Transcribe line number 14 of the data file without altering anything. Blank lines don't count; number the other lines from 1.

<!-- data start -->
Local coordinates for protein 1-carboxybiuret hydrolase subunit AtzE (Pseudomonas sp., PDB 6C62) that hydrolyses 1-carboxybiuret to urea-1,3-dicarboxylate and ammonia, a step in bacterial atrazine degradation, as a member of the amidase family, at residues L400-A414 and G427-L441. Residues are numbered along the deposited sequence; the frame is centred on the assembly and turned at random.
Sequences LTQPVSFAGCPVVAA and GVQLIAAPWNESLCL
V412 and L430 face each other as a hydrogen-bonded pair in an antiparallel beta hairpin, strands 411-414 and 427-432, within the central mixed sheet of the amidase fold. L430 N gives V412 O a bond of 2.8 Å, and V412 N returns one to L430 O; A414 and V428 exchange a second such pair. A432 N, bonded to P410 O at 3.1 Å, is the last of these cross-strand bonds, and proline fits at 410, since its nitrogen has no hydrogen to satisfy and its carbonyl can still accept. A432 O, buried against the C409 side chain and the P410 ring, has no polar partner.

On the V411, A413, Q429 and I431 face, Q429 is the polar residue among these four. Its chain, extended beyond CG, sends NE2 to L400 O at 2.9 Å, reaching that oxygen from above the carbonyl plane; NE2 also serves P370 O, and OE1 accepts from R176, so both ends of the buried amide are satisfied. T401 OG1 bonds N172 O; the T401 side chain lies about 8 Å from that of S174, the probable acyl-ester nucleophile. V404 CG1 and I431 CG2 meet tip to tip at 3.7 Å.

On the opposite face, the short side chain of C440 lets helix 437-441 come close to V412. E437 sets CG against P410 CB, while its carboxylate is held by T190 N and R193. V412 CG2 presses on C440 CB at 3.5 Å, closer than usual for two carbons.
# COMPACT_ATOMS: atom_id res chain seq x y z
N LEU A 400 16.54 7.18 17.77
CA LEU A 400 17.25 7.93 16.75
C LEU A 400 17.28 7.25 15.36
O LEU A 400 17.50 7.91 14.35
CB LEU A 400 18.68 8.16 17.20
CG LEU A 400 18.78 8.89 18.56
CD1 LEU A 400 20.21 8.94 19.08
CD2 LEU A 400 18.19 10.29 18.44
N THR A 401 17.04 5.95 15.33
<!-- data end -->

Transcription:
CD2 LEU A 400 18.19 10.29 18.44